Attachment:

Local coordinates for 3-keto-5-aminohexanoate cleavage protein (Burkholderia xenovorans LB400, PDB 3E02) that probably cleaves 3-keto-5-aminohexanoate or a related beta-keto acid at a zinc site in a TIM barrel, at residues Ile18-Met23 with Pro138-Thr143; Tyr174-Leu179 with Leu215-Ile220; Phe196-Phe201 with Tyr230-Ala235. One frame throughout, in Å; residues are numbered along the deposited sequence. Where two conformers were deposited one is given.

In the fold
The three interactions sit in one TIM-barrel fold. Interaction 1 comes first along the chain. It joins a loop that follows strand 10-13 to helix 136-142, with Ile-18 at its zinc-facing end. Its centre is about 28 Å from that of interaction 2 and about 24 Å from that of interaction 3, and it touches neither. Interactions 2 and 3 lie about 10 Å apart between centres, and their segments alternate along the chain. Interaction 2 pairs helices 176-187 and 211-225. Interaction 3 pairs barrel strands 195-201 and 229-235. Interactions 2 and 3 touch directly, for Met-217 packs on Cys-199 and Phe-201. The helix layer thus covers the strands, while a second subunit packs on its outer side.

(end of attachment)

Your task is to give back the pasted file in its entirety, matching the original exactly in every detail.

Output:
Local coordinates for 3-keto-5-aminohexanoate cleavage protein (Burkholderia xenovorans LB400, PDB 3E02) that probably cleaves 3-keto-5-aminohexanoate or a related beta-keto acid at a zinc site in a TIM barrel, at residues Ile18-Met23 with Pro138-Thr143; Tyr174-Leu179 with Leu215-Ile220; Phe196-Phe201 with Tyr230-Ala235. One frame throughout, in Å; residues are numbered along the deposited sequence. Where two conformers were deposited one is given.

In the fold
The three interactions sit in one TIM-barrel fold. Interaction 1 comes first along the chain. It joins a loop that follows strand 10-13 to helix 136-142, with Ile-18 at its zinc-facing end. Its centre is about 28 Å from that of interaction 2 and about 24 Å from that of interaction 3, and it touches neither. Interactions 2 and 3 lie about 10 Å apart between centres, and their segments alternate along the chain. Interaction 2 pairs helices 176-187 and 211-225. Interaction 3 pairs barrel strands 195-201 and 229-235. Interactions 2 and 3 touch directly, for Met-217 packs on Cys-199 and Phe-201. The helix layer thus covers the strands, while a second subunit packs on its outer side.